Composite Tooth-Colored Fillings

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Tooth decay is the leading reason people seek dental care outside regular visits. Regardless of age or background, it remains a prominent cause in the United States. Dental technology has been advancing, providing more affordable and effective methods for treating this condition. Earlier approaches involved the use of an amalgam metal for fillings. In addition to being visually unattractive, they were also found to reduce the strength of the remaining dental tissue by as much as 50%.

Did you know…

that composite fillings allow dentists to preserve more of the natural tooth structure? This is because composite materials chemically bond to the surface of the tooth like an adhesive. The process takes slightly longer to complete than traditional amalgam fillings, but patients can preserve more of the natural portion of the teeth while enjoying a restoration that is discreet and understated.

These factors have made composite resins one of the preferred approaches for fillings. Amalgams are being slowly phased out in the US and have been phased out completely in most European countries. This is due to the toxic materials that amalgam fillings contain and the expense of meeting the disposal requirements for amalgam materials.

Why Dentistry Done Right Provides Composite Fillings

When correcting dental decay, it’s essential to our patients that it’s accomplished in a lasting and discrete manner. Amalgam wasn’t truly suitable for this purpose. Not only does its silvery color make it difficult to mix, but it also reduces the strength of the remaining dental tissue. Composite fillings address both these concerns effectively.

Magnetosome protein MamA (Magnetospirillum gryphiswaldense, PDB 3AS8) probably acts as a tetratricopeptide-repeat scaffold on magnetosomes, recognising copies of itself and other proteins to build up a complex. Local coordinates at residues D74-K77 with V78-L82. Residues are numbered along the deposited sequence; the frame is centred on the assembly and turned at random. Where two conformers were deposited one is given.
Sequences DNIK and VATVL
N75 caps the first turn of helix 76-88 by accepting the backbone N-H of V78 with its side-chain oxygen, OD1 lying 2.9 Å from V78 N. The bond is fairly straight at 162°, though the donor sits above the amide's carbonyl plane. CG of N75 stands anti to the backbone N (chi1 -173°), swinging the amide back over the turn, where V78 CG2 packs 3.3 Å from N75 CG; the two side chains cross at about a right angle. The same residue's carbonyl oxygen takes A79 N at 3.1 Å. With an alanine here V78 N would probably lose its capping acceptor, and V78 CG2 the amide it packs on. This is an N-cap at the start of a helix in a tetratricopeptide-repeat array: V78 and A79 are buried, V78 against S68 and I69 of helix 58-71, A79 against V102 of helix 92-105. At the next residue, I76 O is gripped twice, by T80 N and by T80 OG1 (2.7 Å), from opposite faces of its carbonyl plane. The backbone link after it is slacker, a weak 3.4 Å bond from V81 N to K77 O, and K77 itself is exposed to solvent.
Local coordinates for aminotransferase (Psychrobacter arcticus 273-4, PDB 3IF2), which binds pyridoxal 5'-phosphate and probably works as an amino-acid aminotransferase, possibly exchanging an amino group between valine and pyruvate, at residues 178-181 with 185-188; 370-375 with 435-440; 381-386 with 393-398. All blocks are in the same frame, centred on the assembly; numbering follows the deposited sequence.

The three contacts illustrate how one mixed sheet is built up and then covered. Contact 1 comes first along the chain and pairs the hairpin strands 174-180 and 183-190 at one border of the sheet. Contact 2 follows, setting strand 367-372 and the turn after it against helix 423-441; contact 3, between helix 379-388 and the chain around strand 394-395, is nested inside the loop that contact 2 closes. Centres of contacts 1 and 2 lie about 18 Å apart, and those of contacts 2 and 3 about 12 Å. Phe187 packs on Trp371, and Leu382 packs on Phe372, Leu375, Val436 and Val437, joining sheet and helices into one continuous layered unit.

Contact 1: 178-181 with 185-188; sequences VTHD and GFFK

The composite material used in creating these fillings can be tinted to match the color of your teeth. It’s malleable and easy to form into a shape that mirrors your natural dental structure. Another concern with amalgams is that they’re made of toxic materials that have the potential to leach into our teeth, causing discoloration. Composite materials are hypoallergenic, durable, and non-toxic.  

These and other factors provide composites with the following benefits:

  • Composite resin can be contoured and colored to match your natural appearance
  • Less material needs to be removed in preparation for placing the composite resin
  • The resin used contains fluoride, which works to strengthen neighboring material
  • Amalgam tends to transmit temperature easily, increasing cold and heat sensitivity
  • Some amalgam patients experienced metal allergies. This isn’t a concern with composites.

Frequently Asked Questions

Am I a candidate for tooth-colored fillings?

If you have a cavity, broken tooth, or a deteriorated filling, you may be a candidate for a tooth-colored filling. Schedule a dental consultation to find out if composites are right for you.

What should I expect if my dentist decides a composite filling is right for me?

During your visit, your gums and teeth will be anesthetized with a local anesthetic near the site of the filling. Once the area is numb, the decayed or damaged portion of your teeth will be removed to make room for the new tooth-colored filling. A resin will be placed over the area and cured with a hand-held light for less than a minute. The new filling will then be shaped and polished before the procedure is complete.

What type of post-treatment care is required after getting a composite filling?

Composite fillings are cured with light at your dentist’s office. You should be able to return to normal activity and oral care immediately after your visit. It’s normal for treated teeth to experience some sensitivity to hot and cold in the days following treatment, but sensitivity that persists beyond a week should be reported to your dentist.

Composite Fillings at Dentistry Done Right

Composite resins are also easier to apply. They’re made of a combination of glass, plastic, and ceramic particles, resulting in a durable material. This material starts out being easy to shape and form. Still, it hardens into a material that can withstand significant wear and tear. When Dr. Rhee places the material, it will be exposed to a curing light as each new layer is added. Once your filling has been completed, Dr. Rhee will finish shaping, polishing, and sealing it for the best results.